There has been a lot of talk recently regarding concerns of a housing market crash among potential homebuyers due to the massive increases in home prices in most of the nation and locally in the Denver Metro real estate market. So much so, that there has been a 2450% increase for those Google searching: “When Will the Housing Market Crash?” And yes, housing prices have skyrocketed 17.2% between March 2020 to March 2021. So let’s get the record straight on these rumors and clear the air of any similarities between the early 2000’s and current real estate markets.

Some Background Data

For the last 6 years, the US housing market has endured a shortage of homes while at the same time adding close to 10 million new households. Granted not all of these have been searching for a home to purchase, but enough to create an imminent issue of supply and demand. Fewer homes available with an increased number of buyers has created escalating home values. The shortage is in due to multiple variables. The first is that Americans just aren’t moving as frequently as they used to. In the early 2000’s households would move on average every 4 years, but today that’s changed to every 8 years which snubs the supply. The next issue is that contractors aren’t building new homes that track with the current state of need. And with the cost of building materials increasing, it’s making it even more difficult for those with a lower housing budget to purchase a home as new construction just isn’t as affordable right now. So maybe the question of affordability would be a better subject to investigate as it’s getting seemingly more difficult for a first-time buyer to purchase an affordable home.

But Here are the Real Numbers

There is high demand and intense desire among potential homebuyers in the Denver market, but regulations for those wanting to purchase a home are completely different than back in the early 2000’s. Demand was strong back then but it wasn’t actually real or sustainable. In 2008, buyers were using unverified income, in order to qualify for crazy-high mortgages in a market where inventory was numerous - 26,000 homes were for sale in March of 2008 in Denver Metro’s 11 counties alone. March of 2021 closed off the month with only 1,921 homes for sale. Because guidelines have completely tightened down, today’s mortgages are conservative and are permissible to buyers who are income-verified and highly-qualified. Plus data from the Mortgage Bankers Association calculates that mortgage credit availability is 85% lower than where it was in 2006 indicating that lenders remain cautious. These guidelines as well as lower interest rates, and the desire to live/work more at home will continue to keep Denver’s housing market strong and in high demand.

What About Foreclosures?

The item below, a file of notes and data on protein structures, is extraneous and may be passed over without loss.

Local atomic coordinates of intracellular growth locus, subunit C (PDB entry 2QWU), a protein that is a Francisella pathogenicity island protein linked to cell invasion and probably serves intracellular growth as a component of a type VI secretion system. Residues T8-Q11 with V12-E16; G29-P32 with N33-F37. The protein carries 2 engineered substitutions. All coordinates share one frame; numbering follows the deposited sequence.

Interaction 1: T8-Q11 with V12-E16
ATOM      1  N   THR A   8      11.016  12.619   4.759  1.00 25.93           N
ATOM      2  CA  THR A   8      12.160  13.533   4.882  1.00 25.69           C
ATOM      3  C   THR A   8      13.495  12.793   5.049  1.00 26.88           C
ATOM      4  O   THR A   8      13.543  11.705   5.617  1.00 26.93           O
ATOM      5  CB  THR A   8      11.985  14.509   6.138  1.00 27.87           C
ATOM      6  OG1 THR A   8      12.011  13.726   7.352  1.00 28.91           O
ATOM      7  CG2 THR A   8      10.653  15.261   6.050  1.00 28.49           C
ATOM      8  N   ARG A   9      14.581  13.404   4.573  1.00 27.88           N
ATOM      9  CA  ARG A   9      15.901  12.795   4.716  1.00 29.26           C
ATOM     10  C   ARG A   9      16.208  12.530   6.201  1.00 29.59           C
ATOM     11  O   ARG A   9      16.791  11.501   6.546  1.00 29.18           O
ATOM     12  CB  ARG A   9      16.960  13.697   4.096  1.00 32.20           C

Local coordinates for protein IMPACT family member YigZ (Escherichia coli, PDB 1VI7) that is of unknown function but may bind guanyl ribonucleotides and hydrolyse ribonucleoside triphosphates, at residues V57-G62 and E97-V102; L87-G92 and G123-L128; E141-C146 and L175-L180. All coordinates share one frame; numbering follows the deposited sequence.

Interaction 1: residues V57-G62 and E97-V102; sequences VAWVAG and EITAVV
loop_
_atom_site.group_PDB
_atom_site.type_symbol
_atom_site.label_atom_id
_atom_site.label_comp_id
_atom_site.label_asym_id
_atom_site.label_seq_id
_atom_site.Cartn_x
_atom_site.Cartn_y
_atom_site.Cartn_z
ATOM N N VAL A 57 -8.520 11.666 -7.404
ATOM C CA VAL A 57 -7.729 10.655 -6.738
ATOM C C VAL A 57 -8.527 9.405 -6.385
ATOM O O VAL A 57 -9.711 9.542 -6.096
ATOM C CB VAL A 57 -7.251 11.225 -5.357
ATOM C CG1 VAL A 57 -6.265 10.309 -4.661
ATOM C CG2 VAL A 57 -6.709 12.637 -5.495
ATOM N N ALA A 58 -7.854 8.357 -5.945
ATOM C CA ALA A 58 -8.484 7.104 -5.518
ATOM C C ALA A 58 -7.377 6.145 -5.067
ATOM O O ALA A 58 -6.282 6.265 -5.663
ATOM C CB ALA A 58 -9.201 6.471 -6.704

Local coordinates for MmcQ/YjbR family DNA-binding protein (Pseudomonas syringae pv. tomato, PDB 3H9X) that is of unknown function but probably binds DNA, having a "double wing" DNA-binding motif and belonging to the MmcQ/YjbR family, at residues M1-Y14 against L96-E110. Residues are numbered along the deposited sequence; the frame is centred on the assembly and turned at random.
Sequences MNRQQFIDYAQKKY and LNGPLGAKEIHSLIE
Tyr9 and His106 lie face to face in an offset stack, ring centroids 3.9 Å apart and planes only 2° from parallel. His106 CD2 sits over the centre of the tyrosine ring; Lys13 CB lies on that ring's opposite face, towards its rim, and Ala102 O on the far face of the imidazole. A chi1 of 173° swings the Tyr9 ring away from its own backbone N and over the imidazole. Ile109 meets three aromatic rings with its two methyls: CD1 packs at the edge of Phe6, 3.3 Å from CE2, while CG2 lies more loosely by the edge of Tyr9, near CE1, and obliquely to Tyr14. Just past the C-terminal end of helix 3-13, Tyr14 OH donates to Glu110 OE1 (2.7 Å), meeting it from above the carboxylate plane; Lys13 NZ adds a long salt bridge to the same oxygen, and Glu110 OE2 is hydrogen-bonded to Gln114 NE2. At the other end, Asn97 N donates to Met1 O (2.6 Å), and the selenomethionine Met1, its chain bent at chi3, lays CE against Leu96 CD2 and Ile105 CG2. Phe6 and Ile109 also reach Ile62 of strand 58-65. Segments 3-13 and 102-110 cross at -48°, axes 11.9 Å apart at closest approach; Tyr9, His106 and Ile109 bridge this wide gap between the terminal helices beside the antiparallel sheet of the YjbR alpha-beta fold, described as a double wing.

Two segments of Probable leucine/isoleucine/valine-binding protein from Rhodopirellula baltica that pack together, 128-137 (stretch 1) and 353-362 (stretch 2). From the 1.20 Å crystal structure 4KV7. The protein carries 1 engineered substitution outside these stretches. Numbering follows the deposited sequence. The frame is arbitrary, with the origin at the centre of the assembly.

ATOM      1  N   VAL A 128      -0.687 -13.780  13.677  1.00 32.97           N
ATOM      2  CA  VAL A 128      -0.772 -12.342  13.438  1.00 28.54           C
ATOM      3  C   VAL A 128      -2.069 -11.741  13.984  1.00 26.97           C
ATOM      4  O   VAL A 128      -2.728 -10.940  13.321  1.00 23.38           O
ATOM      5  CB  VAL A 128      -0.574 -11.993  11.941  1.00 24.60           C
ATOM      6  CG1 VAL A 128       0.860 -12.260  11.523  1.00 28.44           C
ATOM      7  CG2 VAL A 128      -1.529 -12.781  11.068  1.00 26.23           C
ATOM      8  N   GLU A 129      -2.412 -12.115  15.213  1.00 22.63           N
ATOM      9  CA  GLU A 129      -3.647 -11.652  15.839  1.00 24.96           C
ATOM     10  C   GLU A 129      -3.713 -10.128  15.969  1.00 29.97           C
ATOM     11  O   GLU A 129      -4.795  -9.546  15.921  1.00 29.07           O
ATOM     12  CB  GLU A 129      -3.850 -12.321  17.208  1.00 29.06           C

Let’s talk about the numbers. Yes, there are 2.57 million homeowners in forbearance which is 4.9% of all US mortgagees. But if we break down this number, it’s actually not that many. Just in April of 2021, 135,000 of these forebearances have exited and are back in good standing. That’s huge and the highest exit we’ve seen since November of 2020. Taking a look at the national list, Colorado sits 3rd from the bottom for foreclosure risk. We have a very strong housing market with 1.4 million homeowners in the Denver area and of that number 37% own their homes outright, and less than 4% are in forbearance. In the early 2000’s, foreclosures were common as risky ARM loans, which had 35% of the market share in 2004, would revert to higher interest rates, leaving homeowners in a position where they could no longer afford their monthly payment. Today’s market consists of only 2.4% ARM loans.

Our Equity is Strong

Current homeowners are sitting on over $21 trillion dollars of equity according to the recent Federal Reserve Financial Accounts of the US report. The national average of equity gain per homeowner year-over-year in 2020 was $26,300, but in Colorado, we saw an average equity gain year-over-year of $32,000. And when homeowners sold their homes last year, the national equity average total was $200,000, but in Colorado, we saw yet a higher total equity average of $254,000. This means those selling their homes in Colorado last year, on average, made $254,000! Nationally 4% of homeowners have less than 10% equity in their home, but again Colorado comes in better with only 2.5% with less than 10% equity in their homes. Why is having 10% important? Because using conservative numbers, you want to budget up to 10% equity to sell your home traditionally with a real estate agent and title company, which would ensure you get to walk away with some money in your pocket.

Today’s Market is Totally Different than the Early 2000’s

In the early 2000’s, many new homeowners had very little to no equity in their homes because of the inflated numbers in a very risky lending/borrowing environment. This meant if they ended up in a situation where they were forced to sell, they had zero equity to use for closing costs, other expenses, or even to keep them out of foreclosure. But today is totally different; we have a successful economy that’s continued to be fueled by a thriving stock market. Our real estate equity gains remain profitable; tight guidelines are keeping the industry in check which has created conservative transactions and highly qualified buyers, yet a very successful opportunity to build wealth and financial security unlike any other investment. Don’t lose heart in this competitive market - it will be worth your efforts when you find a home to create the financial freedom and stability you’ve been hoping for.